Rated PG-13 for intense sci-fi violence, some sexuality and brief nudity.
Written and Directed By: Luc Besson
Staring: Bruce Willis, Ian Holm, Gary Oldman, Chris Tucker, Milla Jovovich, Luke Perry, Brion James, and Tommy “Tiny” Lister
In the colorful future, a cab driver unwittingly becomes the central figure in the search for a legendary cosmic weapon to keep Evil and Mr Zorg at bay.
Welcome to a world filled with over the top Science Fiction, exaggerated special effects and cartoonish character’s embellished to the max. This is the universe that was created for The Fifth Element. Even with paper thin content, and underdeveloped character’s, this is a film where the melodrama, cinematography, costume design, and special effects saved a movie.
The story involves a planet Earth that has taken a sentient race of aliens on as allies against some impending darkness in the future. The dark prediction jumps three hundred years into the future when these mythical stones, a supposed “Fifth Element” and other ideals past down from priest to priest in the generations comes to light. Somehow the race of aliens is destroyed with only a few cells left alive that are re-integrated into a super human form, the perfect man, except the man is human. Next is a race of strange coincidences that bring unlikely character’s together to save life on earth.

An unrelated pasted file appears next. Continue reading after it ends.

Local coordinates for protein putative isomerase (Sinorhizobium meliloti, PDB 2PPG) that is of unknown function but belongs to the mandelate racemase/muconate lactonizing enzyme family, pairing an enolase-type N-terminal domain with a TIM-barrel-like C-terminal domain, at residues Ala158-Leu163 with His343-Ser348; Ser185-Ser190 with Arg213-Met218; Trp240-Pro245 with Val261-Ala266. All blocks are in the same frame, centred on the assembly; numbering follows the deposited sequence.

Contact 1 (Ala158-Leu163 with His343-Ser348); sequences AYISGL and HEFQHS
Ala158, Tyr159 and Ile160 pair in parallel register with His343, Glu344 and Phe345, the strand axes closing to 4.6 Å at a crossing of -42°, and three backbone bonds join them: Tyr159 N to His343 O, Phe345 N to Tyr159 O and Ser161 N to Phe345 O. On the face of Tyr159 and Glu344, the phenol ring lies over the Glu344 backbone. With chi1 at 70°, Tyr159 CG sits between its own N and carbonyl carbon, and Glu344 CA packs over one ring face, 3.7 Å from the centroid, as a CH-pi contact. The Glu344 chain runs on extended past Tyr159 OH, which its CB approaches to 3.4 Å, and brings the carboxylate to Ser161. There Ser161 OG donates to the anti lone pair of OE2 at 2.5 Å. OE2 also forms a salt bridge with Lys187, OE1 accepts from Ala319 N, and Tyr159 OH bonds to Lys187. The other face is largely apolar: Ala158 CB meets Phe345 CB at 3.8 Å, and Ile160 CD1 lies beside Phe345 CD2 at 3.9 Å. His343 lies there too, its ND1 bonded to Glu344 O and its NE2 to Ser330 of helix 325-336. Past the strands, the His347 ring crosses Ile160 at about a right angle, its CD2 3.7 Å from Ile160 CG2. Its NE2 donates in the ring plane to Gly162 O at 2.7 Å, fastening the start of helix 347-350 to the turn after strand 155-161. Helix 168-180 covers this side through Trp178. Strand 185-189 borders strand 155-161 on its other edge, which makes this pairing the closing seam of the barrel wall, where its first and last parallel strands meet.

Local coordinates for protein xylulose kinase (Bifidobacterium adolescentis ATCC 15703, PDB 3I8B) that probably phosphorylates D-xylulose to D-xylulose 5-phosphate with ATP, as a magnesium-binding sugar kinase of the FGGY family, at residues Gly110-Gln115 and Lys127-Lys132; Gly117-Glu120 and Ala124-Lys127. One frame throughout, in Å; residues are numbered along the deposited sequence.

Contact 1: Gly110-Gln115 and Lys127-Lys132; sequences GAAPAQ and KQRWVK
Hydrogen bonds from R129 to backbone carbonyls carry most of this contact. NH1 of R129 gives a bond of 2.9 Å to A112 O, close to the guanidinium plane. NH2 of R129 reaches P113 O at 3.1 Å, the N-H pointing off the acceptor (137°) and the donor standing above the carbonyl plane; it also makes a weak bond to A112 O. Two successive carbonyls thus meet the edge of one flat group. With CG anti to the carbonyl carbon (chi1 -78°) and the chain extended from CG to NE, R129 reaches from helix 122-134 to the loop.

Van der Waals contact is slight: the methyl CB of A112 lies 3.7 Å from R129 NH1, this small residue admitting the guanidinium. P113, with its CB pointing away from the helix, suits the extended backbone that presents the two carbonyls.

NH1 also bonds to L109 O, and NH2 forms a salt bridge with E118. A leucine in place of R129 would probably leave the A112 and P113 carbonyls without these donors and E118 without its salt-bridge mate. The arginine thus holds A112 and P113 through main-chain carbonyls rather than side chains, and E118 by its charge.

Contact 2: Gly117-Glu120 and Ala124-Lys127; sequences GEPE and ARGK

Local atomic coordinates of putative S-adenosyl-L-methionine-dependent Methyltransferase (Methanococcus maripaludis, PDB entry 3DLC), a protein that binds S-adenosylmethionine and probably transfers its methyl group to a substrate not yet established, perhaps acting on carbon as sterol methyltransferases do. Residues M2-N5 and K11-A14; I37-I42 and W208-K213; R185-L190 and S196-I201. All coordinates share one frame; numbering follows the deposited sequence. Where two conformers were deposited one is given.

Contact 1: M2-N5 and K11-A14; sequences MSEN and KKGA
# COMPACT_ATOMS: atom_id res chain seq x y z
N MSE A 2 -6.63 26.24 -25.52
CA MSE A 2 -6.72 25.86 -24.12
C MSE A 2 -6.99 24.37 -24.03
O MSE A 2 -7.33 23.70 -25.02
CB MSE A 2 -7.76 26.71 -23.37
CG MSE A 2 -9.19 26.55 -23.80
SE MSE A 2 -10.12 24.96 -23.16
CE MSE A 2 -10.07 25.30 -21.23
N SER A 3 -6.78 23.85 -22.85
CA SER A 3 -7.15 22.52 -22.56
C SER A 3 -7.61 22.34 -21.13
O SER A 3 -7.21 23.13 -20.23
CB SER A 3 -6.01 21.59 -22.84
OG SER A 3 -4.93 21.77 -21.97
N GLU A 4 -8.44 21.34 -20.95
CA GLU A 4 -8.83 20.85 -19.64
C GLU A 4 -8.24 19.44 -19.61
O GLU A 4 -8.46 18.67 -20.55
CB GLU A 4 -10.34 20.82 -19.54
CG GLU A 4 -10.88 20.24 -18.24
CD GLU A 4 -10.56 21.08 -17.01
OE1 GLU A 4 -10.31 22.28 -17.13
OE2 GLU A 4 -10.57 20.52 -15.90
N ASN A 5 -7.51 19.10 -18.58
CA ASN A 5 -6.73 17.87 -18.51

My first viewing of The Fifth Element left me less than impressed. Nearly a decade later I find myself remarkably more impressed than I was with my initial viewing. Perhaps it is my affection for the little known cornball Science Fiction show,Farscape , that made me able to like this over-worked visual extravaganza, but I found myself enjoying it more than not. A lot of the plot is less than challenging and some of the costumes too close to drag and less futuristic, but it was fun and exciting, and never bored you. Some of the jokes were spot on, like the woman soldier with Princess Leia buns. That’s walking a fine line, and one it managed well.
It is actually considerable in length, but it flies by so quickly at moments it seems some of the main character’s have just came on screen. Constant action, and face paced events don’t give the film any time to really reflect who their character’s are or what their motivations are, or even who or what the alpha villain of “evil” in the story is. It’s quickly acknowledged as the opponent, and the good guys are quickly pinned against them, and the superficial battle to save humanity begins.
Because The Fifth Element does focus mostly on visual stimulation, there is no real connection with the characters or the plot itself, so happens is a fun movie that’s all for strictly entertainment and ignores anyunnecessary substance. I found it to be enjoyable, funny at times, and decent action. This isn’t one of the best science fiction movies I’ve ever seen, but it was definitely a pleasurable escapade into a strange universe. The Verdict? Super Sci-Fi action and visuals.